Speaker 1 (24:21):

Right.

Speaker 3 (24:22):

And so this was a thing of his own making. So here’s how I helped him solve that. First. I looked at what are the areas where he feels comfortable with people making their own decisions. So one of them, for instance, from a client perspective, if the decision was under a certain dollar amount, they were all clear to make a decision on that themselves. If it was above that dollar amount, then they needed to consult with him. So that alone reduced the number of decisions and interruptions he had because people were now making those smaller decisions themselves. And then in addition to giving them boundaries about things they could decide, the flip side is what are the things we did want to get consulted on? So, for instance, he didn’t want anyone signing contracts on behalf of the agency, which made sense in his particular circumstance. So ultimately it came down to defining where are the employees free to decide. And then where are the areas that he needs to be consulted. And ultimately, he has been able to go on vacation since then. So it’s worked out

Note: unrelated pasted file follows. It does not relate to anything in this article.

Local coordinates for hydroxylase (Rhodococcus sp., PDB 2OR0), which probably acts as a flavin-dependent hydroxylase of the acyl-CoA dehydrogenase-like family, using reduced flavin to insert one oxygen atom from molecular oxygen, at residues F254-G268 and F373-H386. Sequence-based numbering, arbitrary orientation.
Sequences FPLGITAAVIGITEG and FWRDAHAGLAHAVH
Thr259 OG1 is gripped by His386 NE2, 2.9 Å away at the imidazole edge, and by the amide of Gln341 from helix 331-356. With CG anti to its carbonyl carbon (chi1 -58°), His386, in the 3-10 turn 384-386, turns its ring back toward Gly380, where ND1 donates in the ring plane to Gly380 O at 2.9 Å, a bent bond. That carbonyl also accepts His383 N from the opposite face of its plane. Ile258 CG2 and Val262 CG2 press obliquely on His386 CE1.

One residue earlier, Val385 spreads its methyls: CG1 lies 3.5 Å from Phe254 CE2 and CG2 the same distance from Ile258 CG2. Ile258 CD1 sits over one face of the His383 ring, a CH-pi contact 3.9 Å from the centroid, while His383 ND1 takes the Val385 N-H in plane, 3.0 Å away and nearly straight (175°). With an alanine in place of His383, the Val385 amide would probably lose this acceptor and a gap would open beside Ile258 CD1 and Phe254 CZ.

Speaker 1 (25:32):

Well, and the real rub becomes in not making the decision but keeping your mouth shut when they actually do what you’ve asked them to do. And not second-guessing, even if you don’t totally agree with their decision.

Speaker 3 (25:44):

And now that was the bonus part of that. In the areas where he said, you can make a decision, he agreed and told the employees that he was going to back them up, said, I’m not going to reverse your decision. Now, if he disagreed, he could still let them know and let them know how he wanted them to do it in the future if it was different but he would not go back and claw back that public decision.

Speaker 1 (26:14):

Interesting. That would be a difficult pill for many agency owners to swallow. I think a lot of the indispensability is of our own creation because that’s how we did it back in the day when the agency had two or three or four people. And as we’ve added more people, the habits just grow and all of a sudden, now you have an agency of 20 or 30 people and you can’t possibly be everything to everybody anymore, but you’re sort of stuck.